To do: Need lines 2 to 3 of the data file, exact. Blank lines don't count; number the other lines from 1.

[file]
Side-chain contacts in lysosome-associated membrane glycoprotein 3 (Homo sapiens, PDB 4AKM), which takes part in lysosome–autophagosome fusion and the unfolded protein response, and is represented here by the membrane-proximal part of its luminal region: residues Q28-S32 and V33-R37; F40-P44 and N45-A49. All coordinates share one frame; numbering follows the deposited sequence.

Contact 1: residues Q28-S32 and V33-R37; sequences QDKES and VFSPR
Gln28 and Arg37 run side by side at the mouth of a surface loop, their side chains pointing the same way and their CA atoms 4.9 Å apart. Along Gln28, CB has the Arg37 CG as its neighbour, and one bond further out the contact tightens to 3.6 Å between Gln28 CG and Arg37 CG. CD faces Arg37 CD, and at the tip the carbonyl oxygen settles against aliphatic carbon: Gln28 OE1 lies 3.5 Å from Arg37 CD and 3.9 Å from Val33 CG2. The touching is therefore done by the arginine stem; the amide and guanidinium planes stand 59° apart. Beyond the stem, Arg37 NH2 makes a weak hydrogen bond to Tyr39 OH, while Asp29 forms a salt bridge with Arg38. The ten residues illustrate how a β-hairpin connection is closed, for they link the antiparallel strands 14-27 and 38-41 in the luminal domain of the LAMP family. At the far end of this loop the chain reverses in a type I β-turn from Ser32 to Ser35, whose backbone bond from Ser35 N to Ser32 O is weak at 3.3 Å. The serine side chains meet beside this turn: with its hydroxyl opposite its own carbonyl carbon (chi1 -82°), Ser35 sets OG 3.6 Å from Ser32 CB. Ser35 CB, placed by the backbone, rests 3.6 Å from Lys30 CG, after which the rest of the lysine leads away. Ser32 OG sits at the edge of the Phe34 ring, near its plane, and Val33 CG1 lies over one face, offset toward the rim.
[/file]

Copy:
Contact 1: residues Q28-S32 and V33-R37; sequences QDKES and VFSPR
Gln28 and Arg37 run side by side at the mouth of a surface loop, their side chains pointing the same way and their CA atoms 4.9 Å apart. Along Gln28, CB has the Arg37 CG as its neighbour, and one bond further out the contact tightens to 3.6 Å between Gln28 CG and Arg37 CG. CD faces Arg37 CD, and at the tip the carbonyl oxygen settles against aliphatic carbon: Gln28 OE1 lies 3.5 Å from Arg37 CD and 3.9 Å from Val33 CG2. The touching is therefore done by the arginine stem; the amide and guanidinium planes stand 59° apart. Beyond the stem, Arg37 NH2 makes a weak hydrogen bond to Tyr39 OH, while Asp29 forms a salt bridge with Arg38. The ten residues illustrate how a β-hairpin connection is closed, for they link the antiparallel strands 14-27 and 38-41 in the luminal domain of the LAMP family. At the far end of this loop the chain reverses in a type I β-turn from Ser32 to Ser35, whose backbone bond from Ser35 N to Ser32 O is weak at 3.3 Å. The serine side chains meet beside this turn: with its hydroxyl opposite its own carbonyl carbon (chi1 -82°), Ser35 sets OG 3.6 Å from Ser32 CB. Ser35 CB, placed by the backbone, rests 3.6 Å from Lys30 CG, after which the rest of the lysine leads away. Ser32 OG sits at the edge of the Phe34 ring, near its plane, and Val33 CG1 lies over one face, offset toward the rim.